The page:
• Stay with one POV per scene.
  • Refer to the POV character for intentional actions (She dipped her hands into the cold pond and poured it over his head.)
  • Use pointing words, like this/that, here/there, and soon/later.
  •  Internalize everything. All details and descriptions come from the POV character’s observations.
  • Choose verbs, adjectives, adverbs, and comparisons that show the characters individual opinion and viewpoint.
  • Use “a” to show something that has just been noticed and “the” to show stuff the POV character already knew about.
  •  Limit dialogue tags. Use said only when necessary.
  • Don’t Refer to the POV character directly when showing judgments, feelings, or observations. (experience through the character instead).
  •  Don’t filter the POV character’s experience. Some examples of filtering words are: thought, felt, saw, heard, realize, watch.
  •  Do not use passive voice. The POV character is in the subject of the sentence or clause whenever possible.

I will definitely be doing more of this as I continue editing my upcoming books. How about you? Have you considered writing Deep POV?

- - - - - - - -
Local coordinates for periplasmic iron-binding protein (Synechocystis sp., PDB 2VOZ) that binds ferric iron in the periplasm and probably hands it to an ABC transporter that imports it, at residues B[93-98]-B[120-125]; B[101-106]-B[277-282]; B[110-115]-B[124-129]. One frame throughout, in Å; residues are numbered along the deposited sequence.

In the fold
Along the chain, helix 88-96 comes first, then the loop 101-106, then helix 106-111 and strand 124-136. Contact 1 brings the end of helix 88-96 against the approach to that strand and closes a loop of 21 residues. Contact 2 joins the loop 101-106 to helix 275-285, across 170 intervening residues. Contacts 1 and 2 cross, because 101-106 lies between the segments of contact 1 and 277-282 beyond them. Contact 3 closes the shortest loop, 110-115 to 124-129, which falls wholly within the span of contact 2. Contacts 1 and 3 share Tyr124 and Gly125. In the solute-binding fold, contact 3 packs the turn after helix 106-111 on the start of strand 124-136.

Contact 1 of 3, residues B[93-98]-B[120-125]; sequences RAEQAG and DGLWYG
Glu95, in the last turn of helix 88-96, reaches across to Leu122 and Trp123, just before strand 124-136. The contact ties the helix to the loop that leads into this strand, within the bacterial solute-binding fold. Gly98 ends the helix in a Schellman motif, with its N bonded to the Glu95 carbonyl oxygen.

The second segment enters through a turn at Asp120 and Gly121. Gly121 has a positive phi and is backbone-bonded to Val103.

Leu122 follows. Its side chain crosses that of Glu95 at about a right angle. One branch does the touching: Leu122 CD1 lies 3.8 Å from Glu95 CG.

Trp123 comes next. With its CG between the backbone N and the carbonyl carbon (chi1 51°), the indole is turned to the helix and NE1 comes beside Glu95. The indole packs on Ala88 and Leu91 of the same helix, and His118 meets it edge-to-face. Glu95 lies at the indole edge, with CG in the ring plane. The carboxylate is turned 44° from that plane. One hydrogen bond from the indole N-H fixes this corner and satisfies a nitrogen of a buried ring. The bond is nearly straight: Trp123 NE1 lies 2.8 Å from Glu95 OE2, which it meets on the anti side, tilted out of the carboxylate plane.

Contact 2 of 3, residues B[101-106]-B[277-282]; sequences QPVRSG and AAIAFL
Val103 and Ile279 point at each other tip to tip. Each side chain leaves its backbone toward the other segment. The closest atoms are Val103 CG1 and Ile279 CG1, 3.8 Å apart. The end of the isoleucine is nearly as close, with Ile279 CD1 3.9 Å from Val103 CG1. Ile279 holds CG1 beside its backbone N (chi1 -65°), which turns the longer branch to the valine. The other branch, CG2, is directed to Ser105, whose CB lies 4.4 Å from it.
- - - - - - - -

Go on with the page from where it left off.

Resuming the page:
Have you read The Locket Saga yet? So far I have three books out in the series. Get a Kindle copy at Amazon. Get a print copy from (or come see me at Faith in God Church or at one of my upcoming events!)

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Donna Brown is pastor at Faith in God Church  1 1/2 miles south of Brandsville, Missouri on Hwy 63. Sunday services are at 10 am and Wednesday night Bible Study at 6:30 pm.   As Author Cygnet Brown, she  has recently published her first nonfiction book: Simply Vegetable Gardening: Simple Organic Gardening Tips for the Beginning Gardener

She is also the author of historical fiction series The Locket Saga. which includes When God Turned His Head and Soldiers Don’t Cry, the Locket Saga Continues, and most recently, A Coward’s Solace, Book III of the Locket Saga

Her most recent publication were two booklets Help From Kelp and Using Diatomaceous Earth Around the House and Yard. Available in paperback

.For more information about Cygnet Brown and her book, check out her website at .